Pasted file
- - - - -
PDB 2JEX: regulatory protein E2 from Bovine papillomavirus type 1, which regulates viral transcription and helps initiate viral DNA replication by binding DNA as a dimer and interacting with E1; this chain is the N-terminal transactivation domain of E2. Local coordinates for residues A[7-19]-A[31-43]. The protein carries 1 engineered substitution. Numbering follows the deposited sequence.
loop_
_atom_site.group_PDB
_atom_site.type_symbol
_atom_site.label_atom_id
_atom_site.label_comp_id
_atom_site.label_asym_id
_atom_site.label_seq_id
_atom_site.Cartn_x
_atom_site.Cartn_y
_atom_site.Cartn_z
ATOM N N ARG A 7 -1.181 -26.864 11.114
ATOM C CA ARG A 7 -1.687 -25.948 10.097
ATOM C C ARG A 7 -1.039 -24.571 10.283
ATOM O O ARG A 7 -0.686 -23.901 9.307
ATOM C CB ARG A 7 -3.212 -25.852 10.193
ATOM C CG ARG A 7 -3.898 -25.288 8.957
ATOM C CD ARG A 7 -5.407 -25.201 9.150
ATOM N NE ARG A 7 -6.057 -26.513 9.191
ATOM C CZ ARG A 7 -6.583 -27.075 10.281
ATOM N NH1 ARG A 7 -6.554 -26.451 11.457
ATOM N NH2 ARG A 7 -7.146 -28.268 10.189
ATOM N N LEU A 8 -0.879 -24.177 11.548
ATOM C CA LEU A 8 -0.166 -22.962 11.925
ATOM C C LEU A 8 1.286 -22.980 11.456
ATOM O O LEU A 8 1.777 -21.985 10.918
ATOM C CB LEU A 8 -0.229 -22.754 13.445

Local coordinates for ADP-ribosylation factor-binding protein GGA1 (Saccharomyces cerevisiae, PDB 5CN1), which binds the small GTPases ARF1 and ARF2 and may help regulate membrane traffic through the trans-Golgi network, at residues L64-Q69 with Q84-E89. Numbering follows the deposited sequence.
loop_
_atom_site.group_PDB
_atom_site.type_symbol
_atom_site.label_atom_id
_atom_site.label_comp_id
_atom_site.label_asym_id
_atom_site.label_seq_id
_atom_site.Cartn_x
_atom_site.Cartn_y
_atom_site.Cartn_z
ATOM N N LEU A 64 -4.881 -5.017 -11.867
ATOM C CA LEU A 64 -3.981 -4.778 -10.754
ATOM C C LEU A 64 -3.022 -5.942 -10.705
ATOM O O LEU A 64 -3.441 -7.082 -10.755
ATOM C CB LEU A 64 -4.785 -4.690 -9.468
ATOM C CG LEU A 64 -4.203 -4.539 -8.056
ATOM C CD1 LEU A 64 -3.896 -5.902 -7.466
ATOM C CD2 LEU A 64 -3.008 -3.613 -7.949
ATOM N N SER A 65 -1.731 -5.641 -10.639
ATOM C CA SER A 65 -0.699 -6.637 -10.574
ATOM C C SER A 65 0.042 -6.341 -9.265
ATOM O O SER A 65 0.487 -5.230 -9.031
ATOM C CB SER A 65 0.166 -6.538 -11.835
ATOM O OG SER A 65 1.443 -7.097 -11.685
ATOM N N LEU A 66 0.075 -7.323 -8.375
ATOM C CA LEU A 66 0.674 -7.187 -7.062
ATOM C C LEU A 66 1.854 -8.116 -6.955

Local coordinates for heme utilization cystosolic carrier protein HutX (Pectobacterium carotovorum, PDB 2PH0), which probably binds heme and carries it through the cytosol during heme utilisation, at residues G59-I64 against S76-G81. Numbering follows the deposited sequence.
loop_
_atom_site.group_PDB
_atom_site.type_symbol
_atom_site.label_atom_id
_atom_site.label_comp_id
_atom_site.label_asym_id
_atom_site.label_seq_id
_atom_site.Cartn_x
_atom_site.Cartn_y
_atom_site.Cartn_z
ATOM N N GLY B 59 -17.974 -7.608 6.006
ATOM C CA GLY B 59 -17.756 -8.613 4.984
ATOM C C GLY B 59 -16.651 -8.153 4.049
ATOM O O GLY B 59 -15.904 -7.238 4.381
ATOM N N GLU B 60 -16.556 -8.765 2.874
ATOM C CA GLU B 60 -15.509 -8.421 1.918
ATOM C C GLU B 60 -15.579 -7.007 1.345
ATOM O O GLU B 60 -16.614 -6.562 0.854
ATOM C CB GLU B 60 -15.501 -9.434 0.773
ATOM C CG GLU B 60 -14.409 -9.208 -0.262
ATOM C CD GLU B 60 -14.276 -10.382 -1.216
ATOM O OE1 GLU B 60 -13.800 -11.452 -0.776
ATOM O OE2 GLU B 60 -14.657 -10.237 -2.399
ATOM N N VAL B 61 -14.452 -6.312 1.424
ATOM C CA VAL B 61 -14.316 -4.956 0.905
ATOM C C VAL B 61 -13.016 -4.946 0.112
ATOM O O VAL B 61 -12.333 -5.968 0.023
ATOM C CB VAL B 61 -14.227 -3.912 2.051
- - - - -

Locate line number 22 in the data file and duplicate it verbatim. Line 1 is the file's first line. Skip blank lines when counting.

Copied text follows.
ATOM N NH2 ARG A 7 -7.146 -28.268 10.189